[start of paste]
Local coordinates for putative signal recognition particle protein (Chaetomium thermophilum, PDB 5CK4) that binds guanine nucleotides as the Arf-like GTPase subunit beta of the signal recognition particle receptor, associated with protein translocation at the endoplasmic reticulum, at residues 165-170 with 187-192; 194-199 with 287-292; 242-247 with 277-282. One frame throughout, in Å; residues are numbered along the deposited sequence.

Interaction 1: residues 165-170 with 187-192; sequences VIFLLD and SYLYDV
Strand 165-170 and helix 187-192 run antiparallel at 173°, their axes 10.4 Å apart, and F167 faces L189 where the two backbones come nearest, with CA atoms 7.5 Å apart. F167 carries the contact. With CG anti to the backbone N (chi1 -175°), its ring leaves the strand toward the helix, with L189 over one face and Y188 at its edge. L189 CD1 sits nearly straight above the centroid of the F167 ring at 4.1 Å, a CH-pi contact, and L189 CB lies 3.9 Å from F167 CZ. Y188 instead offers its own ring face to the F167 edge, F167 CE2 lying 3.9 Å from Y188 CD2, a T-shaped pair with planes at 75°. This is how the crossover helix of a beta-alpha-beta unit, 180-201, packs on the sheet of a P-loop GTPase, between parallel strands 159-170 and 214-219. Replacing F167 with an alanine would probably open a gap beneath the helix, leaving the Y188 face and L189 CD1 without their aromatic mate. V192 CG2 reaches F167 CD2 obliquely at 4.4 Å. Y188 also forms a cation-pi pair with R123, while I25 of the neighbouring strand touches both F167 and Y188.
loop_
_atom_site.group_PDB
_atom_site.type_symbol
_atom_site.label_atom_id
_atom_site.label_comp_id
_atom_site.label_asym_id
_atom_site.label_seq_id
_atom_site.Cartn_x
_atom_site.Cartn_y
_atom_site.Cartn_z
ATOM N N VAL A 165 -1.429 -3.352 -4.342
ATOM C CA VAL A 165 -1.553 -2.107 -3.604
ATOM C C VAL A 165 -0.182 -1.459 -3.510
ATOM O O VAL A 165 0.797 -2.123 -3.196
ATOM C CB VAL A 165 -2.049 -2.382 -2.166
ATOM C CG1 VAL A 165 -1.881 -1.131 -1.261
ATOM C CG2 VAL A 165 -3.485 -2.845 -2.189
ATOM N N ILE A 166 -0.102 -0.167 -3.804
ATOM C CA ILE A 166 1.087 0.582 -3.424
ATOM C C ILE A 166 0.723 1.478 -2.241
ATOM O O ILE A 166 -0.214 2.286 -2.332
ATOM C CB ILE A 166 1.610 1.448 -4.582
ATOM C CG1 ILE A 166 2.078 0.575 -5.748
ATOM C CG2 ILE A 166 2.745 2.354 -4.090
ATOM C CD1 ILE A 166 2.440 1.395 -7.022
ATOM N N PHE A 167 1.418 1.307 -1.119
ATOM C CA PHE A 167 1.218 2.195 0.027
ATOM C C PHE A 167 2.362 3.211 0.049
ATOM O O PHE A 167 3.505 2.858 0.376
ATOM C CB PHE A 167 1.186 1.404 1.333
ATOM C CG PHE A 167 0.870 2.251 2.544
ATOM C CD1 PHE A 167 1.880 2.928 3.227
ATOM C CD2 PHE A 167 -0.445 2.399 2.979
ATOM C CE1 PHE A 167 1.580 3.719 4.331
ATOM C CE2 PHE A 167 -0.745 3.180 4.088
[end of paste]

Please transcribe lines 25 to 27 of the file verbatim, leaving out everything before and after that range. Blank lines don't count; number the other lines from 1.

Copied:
ATOM C CB ILE A 166 1.610 1.448 -4.582
ATOM C CG1 ILE A 166 2.078 0.575 -5.748
ATOM C CG2 ILE A 166 2.745 2.354 -4.090